As It Happens

Canadians help U.S. scientists protect climate change data

Save the data. The U.S. President-elect doesn't believe in climate change -- so some scientists believe the best way to protect their research is by archiving it where the new administration can't get at it.
President-elect Donald Trump / Guerilla Archive Logo (Getty Images / University of Toronto)
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There are thousands of scientific studies that prove climate change is real.

But U.S. scientists are worried about what might happen to the mountains of environmental data when U.S. President-elect Donald Trump, who has very publicly denied climate change, takes office.

One solution is to ask Canadian scientists to help them archive data from U.S. government servers. And now in Toronto, researchers will begin making backup copies of the data.

Michelle Murphy, Director of the Technoscience Research Unit at the University of Toronto, tells As It Happens host Carol Off that this effort is badly needed.

 I think there's overwhelming evidence right now that we should be concerned.- Michelle Murphy, Director, University of Toronto's Technoscience Research Unit

MICHELLE MURPHY: We see that there's an explicit mandate that they are putting forward of diminishing the potential of environmental and climate agencies and getting rid of difficult research and regulations that affect the key industries they are interested in.

CAROL OFF: What's going on in Toronto this weekend in collaboration with your American colleagues?

MM: We're hosting something called the Guerilla Archiving event. We are working with colleagues at the University of Pennsylvania library and at the Internet Archive, which is a non-profit that archives all of the Internet that has a project to archive government websites before the transition to the Trump presidency. And we are going to be feeding the web crawler of the Internet Archive to make sure that we are prioritizing websites and materials that are likely to be changed rapidly when the Trump presidency starts. We're also looking at data sets that might be vulnerable to becoming less publicly accessible and we'll be nominating those to be put into the Penn [University of Pennsylvania] repository.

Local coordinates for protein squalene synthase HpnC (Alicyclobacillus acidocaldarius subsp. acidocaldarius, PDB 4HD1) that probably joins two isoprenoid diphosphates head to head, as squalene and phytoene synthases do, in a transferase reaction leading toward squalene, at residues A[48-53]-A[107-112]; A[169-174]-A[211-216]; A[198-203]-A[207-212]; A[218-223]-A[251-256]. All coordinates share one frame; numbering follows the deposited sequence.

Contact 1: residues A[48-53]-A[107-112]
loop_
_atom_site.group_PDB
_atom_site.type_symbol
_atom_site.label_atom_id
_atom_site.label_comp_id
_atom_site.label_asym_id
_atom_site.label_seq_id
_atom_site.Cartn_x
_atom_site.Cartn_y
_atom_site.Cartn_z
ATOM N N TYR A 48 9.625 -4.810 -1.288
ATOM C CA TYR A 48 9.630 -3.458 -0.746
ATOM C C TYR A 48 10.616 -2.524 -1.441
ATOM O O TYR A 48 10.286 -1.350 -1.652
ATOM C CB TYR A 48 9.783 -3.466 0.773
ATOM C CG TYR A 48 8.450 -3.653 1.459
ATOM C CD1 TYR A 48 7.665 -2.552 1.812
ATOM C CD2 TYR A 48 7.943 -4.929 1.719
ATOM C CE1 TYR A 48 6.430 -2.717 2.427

Michelle Murphy, director of the Technoscience Research Unit at the University of Toronto (University of Toronto)

CO: Can you give us some examples of things that might need to be saved, things that are vulnerable?

MM: Some of the things that we've seen identified as programs to be cut are, for example, programs around particulate air pollution, programs around clean water, programs around greenhouse gases, the environmental justice program at the EPA [Environmental Protection Agency]. These are some of the things that have been called out by EPA transition team members.

CO: We interviewed one of the science advisors on the Trump transition team. He's the one who said NASA should no longer be in the business of climate research. When we referenced documents from the EPA, he said: 'they're all activists and they should be discounted.' So how vulnerable is the Environmental Protection Agency? 

MM: I personally think it's very vulnerable. The first day after Trump won the the election he appointed Myron Ebelle to lead the transition. He's one of the most well-known climate deniers and what we call a 'merchant of doubt' when it comes to environmental science. Scott Pruitt who has been designated by Trump to administer the EPA, he's known for doing court cases that seek to refuse EPA regulations. So I think there's overwhelming evidence right now that we should be concerned.

Myron Ebelle, President-elect Donald Trump's adviser on the EPA (Getty Images)

CO: You are joining forces with your American colleagues but you are Canadian, so what echoes are you hearing from the time of the Harper government in Canada?

MM: I work on the Great Lakes, and questions of toxicity and chemical exposure on the Great Lakes. So that's something that connects Canada and the United States. Here in Canada, myself and many social scientists were part of organizations that were concerned with things like not allowing government scientists to speak to other researchers, to go to conferences, to share data with journalists. What we saw was a huge backup of access to information requests and their redaction. And when we would get them, what we saw was the closing of Fishery [department] libraries and the destruction of material. I could go on and on...and so I think all of that is good evidence for some of the things that we're going to be seeing down in the United States.

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